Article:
Special Collections and Archives
Special Collections is home to over 30,000 rare books, periodicals, and pamphlets printed before 1851, along with some later rarities. Our Archive collections, which number over 200, cover a broad range of subjects of academic interest, which have flourished over the years as new research interests.
About Special Collections and Archives
Our special collections and archives provide primary source material to support teaching and research for members of the University faculty-wide, as well as those from other national and international institutions, and independent researchers.
Our collections’ particular strengths are in Restoration drama, English Civil War tracts, travel and exploration from the eighteenth to the early twentieth centuries, social and political caricatures from the eighteenth and nineteenth centuries, artists’ and private press books, and avant-garde poetry pamphlets from the 1950s to the present day.
Our archives are collections of the papers of individuals and organisations. Examples include the Hartlib Papers (correspondence to the seventeenth century polymath Samual Hartlib), the Jack Rosenthal Drama Scripts Collection, the Papers of Richard Hoggart, the British Union (of Fascists) Collection, and the Papers of Sir Hans Krebs, Nobel Prize-winning biochemist. Recent acquisitions include the papers of the British communist journalist Alan Winnington, the archives of politician David Blunkett, and the papers of the poet Peter Redgrove.
We hold specialised, usually subject-based, book collections such as the Holocaust Collection, the Left Book Club Collection, and the Elmfield Collection (glassmaking). Our book collections also include personal libraries, often including rare, unusual, or annotated volumes.
Here are some highlights of our Special Collections:
- The Rare Books Collection
The Rare Books Collection consists mainly of volumes printed before 1851, but it also contains titles published after that date if they are rare or interesting in other ways such as signed or annotated. The collection covers many subject areas including history, language and literature, drama, mathematics and all the sciences, philosophy, religion, architecture, law, natural sciences, and travel and exploration. Several thousand volumes were presented by the Sheffield-born historian Sir Charles Harding Firth (1857-1936) soon after the opening of the University in 1905. Firth had been Lecturer in Modern History in Firth College before becoming Regius Professor of Modern History at Oxford.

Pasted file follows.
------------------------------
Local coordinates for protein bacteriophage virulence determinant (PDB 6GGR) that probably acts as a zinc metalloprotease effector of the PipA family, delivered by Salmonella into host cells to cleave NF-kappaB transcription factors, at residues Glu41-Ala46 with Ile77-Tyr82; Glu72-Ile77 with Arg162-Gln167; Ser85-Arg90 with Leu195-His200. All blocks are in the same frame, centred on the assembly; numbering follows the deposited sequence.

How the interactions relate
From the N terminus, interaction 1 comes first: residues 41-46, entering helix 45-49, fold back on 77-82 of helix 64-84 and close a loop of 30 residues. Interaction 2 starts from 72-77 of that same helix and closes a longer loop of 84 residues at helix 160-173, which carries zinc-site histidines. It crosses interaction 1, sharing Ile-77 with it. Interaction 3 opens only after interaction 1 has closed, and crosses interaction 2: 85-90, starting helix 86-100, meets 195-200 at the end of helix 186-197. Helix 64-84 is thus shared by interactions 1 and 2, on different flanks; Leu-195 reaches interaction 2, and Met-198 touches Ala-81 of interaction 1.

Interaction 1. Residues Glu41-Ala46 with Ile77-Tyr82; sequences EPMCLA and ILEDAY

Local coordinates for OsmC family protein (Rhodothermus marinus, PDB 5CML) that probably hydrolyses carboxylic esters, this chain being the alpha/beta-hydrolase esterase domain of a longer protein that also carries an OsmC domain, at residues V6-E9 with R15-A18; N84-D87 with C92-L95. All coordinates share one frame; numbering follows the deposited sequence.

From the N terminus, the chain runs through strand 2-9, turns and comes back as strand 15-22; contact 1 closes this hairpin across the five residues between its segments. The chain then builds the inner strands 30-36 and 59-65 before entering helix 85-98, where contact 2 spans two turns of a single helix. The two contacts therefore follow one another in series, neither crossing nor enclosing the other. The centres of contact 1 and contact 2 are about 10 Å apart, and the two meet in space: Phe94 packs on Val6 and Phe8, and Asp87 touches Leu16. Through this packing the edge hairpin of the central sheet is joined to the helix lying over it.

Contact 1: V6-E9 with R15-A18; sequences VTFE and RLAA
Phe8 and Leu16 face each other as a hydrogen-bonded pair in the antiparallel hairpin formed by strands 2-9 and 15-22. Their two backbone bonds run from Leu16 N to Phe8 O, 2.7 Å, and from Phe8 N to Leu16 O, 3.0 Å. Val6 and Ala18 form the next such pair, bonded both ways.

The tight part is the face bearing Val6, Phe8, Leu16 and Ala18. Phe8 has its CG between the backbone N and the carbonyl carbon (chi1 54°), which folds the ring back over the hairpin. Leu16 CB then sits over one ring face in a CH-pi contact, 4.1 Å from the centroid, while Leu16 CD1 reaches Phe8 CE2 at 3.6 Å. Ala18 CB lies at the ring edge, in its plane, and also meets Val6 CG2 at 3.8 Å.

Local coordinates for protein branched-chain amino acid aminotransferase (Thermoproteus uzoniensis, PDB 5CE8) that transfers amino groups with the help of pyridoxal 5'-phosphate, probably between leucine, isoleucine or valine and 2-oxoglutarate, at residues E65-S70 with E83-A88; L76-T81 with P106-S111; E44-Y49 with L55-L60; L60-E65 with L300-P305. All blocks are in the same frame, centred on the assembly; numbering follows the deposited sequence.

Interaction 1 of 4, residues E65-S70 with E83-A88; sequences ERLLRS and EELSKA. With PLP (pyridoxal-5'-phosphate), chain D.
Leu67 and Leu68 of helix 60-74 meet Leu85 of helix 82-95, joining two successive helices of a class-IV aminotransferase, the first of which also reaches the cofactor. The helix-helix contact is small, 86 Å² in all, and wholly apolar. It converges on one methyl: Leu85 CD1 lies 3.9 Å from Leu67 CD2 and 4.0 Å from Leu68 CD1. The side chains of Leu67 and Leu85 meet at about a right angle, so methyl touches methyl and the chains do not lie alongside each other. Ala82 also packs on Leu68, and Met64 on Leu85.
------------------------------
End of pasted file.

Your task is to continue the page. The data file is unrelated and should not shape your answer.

Among Firth’s donation is an extensive collection of English Civil War tracts, a collection of hundreds of 18th and 19th century caricatures by artists such as George Cruikshank and Thomas Rowlandson, which are in the process of being digitised, and a notable 17th century (Restoration) drama collection.
Contemporaneous to Firth, the Reverend John E. B. Mayor (1825-1910) donated over 200 rare books from his own library. Mayor was a classics scholar at Cambridge, a noted vegetarian and campaigner for a vegetarian lifestyle. His donation consists of mostly Latin and Greek texts, but does include other languages.
- The Private Presses Collection
The origins of the Private Presses Collection lay in the 1960s with a generous donation, and a legacy. Sheffield-based artist and entrepreneur Annie Bindon Carter visited the newly-built Western Bank Library in 1962 and donated the sum of £1,000 (over £20,000 in today’s money) specifically for the purchase of artists’ books. She wanted students to be able to read outside of their areas of study to broaden their education, and be changed by art. Inspired by Carter, alumna Dorothy May Goodby bequeathed her estate to the University and declared that the artists’ books collection should benefit from the yearly interest of her investment, something that continues to this day.